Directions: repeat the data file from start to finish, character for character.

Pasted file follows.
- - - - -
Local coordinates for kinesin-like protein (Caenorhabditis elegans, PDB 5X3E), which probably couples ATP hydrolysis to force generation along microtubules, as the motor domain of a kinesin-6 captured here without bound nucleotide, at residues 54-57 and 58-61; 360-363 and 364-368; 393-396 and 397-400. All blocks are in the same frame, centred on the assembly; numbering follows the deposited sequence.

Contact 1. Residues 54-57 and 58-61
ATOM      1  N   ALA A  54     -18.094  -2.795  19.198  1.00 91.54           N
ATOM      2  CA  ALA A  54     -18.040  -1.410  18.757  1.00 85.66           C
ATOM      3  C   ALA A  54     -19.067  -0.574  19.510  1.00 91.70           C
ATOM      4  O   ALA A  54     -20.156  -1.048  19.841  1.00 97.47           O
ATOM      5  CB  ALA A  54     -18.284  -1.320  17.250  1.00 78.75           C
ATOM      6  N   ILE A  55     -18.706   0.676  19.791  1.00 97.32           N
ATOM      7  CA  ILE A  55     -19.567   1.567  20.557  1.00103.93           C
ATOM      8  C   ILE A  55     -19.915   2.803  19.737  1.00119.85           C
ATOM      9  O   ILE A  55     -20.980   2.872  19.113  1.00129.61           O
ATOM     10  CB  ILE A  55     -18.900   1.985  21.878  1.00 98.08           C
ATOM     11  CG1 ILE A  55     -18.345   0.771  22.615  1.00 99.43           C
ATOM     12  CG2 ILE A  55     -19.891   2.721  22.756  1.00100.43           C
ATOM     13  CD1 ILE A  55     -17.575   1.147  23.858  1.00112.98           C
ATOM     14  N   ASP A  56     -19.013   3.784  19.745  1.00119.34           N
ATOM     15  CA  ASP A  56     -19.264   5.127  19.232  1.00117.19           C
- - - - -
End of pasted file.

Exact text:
Local coordinates for kinesin-like protein (Caenorhabditis elegans, PDB 5X3E), which probably couples ATP hydrolysis to force generation along microtubules, as the motor domain of a kinesin-6 captured here without bound nucleotide, at residues 54-57 and 58-61; 360-363 and 364-368; 393-396 and 397-400. All blocks are in the same frame, centred on the assembly; numbering follows the deposited sequence.

Contact 1. Residues 54-57 and 58-61
ATOM      1  N   ALA A  54     -18.094  -2.795  19.198  1.00 91.54           N
ATOM      2  CA  ALA A  54     -18.040  -1.410  18.757  1.00 85.66           C
ATOM      3  C   ALA A  54     -19.067  -0.574  19.510  1.00 91.70           C
ATOM      4  O   ALA A  54     -20.156  -1.048  19.841  1.00 97.47           O
ATOM      5  CB  ALA A  54     -18.284  -1.320  17.250  1.00 78.75           C
ATOM      6  N   ILE A  55     -18.706   0.676  19.791  1.00 97.32           N
ATOM      7  CA  ILE A  55     -19.567   1.567  20.557  1.00103.93           C
ATOM      8  C   ILE A  55     -19.915   2.803  19.737  1.00119.85           C
ATOM      9  O   ILE A  55     -20.980   2.872  19.113  1.00129.61           O
ATOM     10  CB  ILE A  55     -18.900   1.985  21.878  1.00 98.08           C
ATOM     11  CG1 ILE A  55     -18.345   0.771  22.615  1.00 99.43           C
ATOM     12  CG2 ILE A  55     -19.891   2.721  22.756  1.00100.43           C
ATOM     13  CD1 ILE A  55     -17.575   1.147  23.858  1.00112.98           C
ATOM     14  N   ASP A  56     -19.013   3.784  19.745  1.00119.34           N
ATOM     15  CA  ASP A  56     -19.264   5.127  19.232  1.00117.19           C